Jack - Submitted by member, John Maieron
Jack is a Morgan, not a Standardbred, but he is related! His registered name is: Marno's Isn't That Special. I got his bloodline back to "Blackhawk", who is also one of the foundation sires of the Standardbred. "Blackhawk", besides being a famous Morgan sire, entered the Standardbred book when it was opened because he met the then "Standard".
I've been riding him since he was 6. He turned 20 on January 1st. He is a very well bred Morgan. Just so it is clear, he is owned by my Instructor, Sarah Keeling, but I ride him so much that it is almost as if I own him. It is interesting to those with Standardbreds, because of his breeding, and he does have a lot of Standardbred in his appearance, as the picture clearly shows. Here's the bloodline back to "Blackhawk". It isn't complete, and the dams are indicated:
-Marno's Isn't That Special ("Jack"),Funquest Cascade (dam), Funquest Blac Patty (dam), The Brown Falcon, Flyhawk, Gohawk, Sunny Hawk, Morgan Star, Thistle (dam), Star of the West, Flying Cloud, Blackhawk.
"Jack" is a sweetheart and does everything. He drives, but his brakes aren't he best. He goes great Western (good at reining), and I showed him once at Training Level in Dressage at an informal competition. The judge placed him 3rd. He also loves getting his picture taken (he's posing in the picture). "Jack" adores those baby cut carrots, and I bring him a bag every time I go see him. He considers me his treat dispenser. I ride him with my dressage saddle and a Western bridle because he's happier with neck reining which he prefers to the English bridle and bit. I did use an English bridle at the Dressage competition, but it was only the gentlest of a snaffle. I'm going to keep riding him just as long as I can. I know he's a Morgan, but he's also a very close Standardbred relative.
Chai Mister - Submitted by member, Suzanne D'Ambrose
I met Mister in 2002, when I walked in a local barn looking to start riding again. The trotter and his gray quarter horse friend almost knocked me down as they trotted to their stalls for their dinner chow. The barn owner introduced herself and informed me Mister actually belonged to a friend of mine. My friend adopted him from his owner and trainer, Phil Klein, when Mister was 11 years old. He was 19 at the time and within a week, I started trail riding him and even used him for my English riding lessons.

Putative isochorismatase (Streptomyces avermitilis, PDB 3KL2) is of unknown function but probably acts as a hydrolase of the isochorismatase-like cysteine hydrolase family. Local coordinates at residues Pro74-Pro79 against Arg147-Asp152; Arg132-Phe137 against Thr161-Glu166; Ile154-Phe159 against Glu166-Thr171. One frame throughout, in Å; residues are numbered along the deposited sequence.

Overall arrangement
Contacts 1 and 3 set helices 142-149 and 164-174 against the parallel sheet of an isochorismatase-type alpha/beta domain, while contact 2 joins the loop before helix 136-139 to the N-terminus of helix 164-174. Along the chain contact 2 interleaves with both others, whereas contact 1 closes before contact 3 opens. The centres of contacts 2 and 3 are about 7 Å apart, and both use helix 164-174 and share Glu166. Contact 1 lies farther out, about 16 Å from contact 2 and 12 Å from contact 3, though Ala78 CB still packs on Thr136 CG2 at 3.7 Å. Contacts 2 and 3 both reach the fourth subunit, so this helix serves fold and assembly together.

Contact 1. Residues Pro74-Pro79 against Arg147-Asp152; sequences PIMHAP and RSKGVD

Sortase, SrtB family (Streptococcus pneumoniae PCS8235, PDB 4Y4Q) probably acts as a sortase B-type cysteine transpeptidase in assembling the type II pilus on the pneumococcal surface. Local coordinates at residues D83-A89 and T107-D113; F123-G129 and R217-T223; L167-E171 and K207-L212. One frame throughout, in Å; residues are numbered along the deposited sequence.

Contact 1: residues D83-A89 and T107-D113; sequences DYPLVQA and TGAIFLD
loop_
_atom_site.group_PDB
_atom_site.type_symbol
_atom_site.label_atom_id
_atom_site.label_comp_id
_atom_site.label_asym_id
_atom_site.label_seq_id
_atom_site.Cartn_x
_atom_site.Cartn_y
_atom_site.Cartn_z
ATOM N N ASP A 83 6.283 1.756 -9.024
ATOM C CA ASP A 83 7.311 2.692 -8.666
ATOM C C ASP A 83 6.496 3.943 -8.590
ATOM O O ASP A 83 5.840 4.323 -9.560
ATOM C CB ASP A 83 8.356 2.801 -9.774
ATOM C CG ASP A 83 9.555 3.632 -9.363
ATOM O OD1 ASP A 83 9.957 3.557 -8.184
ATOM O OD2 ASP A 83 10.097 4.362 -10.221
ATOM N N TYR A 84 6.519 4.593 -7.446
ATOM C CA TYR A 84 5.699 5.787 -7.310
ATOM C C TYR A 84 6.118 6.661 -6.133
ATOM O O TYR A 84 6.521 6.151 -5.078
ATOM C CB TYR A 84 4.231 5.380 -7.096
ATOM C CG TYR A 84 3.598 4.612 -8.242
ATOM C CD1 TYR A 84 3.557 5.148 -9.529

Nine months later, and a payment of one dollar, Mister was now mine. He was rock steady and loved to work. He could be stubborn at times and I owe that to his Grand-sire, Nevele Pride! When I spoke with Phil Klein, his mother told me that she named the foal with Chai meaning "life" or "long life" in Hebrew. Mister never raced due to a breathing problem.
At 23, Mister had a bad colic, and he was rushed to Mid-Atlantic Equine Center for surgery. He had a 50/50 chance of living, and could also have complications after. It was a strangulation colic that had a lipoma wrapped around the intestine. Only two months later, we entered in halter classes at the National Standardbred Show. The next three years, we had fun trail riding and he let any child or teenager ride him. Just 4 weeks shy of his 26th birthday, he had another severe colic episode and I knew to let him pass. I had my current Standardbred, Independent Act, for only 5 months and I think Mister knew I was in good hands with my new youngster.